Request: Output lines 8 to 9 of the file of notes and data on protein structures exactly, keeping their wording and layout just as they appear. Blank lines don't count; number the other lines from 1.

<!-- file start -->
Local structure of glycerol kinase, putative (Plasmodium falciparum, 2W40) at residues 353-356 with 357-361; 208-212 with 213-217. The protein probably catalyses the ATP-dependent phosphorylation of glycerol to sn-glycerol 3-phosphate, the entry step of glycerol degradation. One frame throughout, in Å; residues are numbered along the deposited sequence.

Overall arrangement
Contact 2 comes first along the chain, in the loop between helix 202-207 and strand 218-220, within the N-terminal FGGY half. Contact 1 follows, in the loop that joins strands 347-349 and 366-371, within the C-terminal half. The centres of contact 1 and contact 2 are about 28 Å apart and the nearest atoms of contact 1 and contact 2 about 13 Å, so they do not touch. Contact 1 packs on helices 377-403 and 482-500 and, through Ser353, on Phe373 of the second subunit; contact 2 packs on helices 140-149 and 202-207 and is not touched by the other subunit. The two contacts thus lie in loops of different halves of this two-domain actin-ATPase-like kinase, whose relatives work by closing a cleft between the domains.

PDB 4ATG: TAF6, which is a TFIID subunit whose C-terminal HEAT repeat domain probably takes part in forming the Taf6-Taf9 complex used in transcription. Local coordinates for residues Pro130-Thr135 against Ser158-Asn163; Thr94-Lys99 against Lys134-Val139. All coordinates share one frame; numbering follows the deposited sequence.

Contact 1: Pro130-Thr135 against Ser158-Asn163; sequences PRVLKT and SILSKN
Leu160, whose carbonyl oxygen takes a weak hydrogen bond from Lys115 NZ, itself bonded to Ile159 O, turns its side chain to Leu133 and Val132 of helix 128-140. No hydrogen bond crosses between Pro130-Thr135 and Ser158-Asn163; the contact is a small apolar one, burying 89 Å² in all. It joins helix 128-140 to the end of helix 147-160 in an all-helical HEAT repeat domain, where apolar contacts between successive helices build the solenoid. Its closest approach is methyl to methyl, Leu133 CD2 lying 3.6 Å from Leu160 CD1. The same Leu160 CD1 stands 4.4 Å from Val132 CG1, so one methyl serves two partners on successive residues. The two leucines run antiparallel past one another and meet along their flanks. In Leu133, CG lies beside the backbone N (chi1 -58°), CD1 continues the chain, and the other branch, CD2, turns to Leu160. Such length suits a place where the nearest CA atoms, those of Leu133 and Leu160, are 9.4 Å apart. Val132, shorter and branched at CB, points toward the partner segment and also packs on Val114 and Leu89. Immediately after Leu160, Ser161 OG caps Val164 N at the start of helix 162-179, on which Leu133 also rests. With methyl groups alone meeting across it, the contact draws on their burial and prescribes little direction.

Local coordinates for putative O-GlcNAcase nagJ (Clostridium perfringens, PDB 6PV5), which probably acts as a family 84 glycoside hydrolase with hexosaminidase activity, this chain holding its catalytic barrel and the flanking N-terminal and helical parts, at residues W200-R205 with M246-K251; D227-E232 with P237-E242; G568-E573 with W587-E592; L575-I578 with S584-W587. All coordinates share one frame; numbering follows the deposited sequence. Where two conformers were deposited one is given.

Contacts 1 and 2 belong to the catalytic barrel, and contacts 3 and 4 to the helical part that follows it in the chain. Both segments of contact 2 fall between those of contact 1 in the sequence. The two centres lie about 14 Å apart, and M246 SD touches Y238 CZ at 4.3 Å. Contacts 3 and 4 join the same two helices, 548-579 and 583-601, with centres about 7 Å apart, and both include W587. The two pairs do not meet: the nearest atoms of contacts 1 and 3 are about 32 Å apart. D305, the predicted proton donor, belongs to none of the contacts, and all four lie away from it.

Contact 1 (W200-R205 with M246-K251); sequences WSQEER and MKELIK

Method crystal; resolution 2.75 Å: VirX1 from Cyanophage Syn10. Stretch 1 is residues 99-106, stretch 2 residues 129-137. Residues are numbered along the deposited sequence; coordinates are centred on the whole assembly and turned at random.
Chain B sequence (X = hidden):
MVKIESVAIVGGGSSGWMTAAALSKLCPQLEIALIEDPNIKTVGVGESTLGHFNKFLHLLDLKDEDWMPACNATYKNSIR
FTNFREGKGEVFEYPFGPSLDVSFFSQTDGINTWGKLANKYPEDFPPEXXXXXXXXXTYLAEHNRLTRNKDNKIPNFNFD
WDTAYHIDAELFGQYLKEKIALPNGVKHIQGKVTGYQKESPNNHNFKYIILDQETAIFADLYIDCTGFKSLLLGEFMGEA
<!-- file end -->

Contacts 1 and 2 belong to the catalytic barrel, and contacts 3 and 4 to the helical part that follows it in the chain. Both segments of contact 2 fall between those of contact 1 in the sequence. The two centres lie about 14 Å apart, and M246 SD touches Y238 CZ at 4.3 Å. Contacts 3 and 4 join the same two helices, 548-579 and 583-601, with centres about 7 Å apart, and both include W587. The two pairs do not meet: the nearest atoms of contacts 1 and 3 are about 32 Å apart. D305, the predicted proton donor, belongs to none of the contacts, and all four lie away from it.

Contact 1 (W200-R205 with M246-K251); sequences WSQEER and MKELIK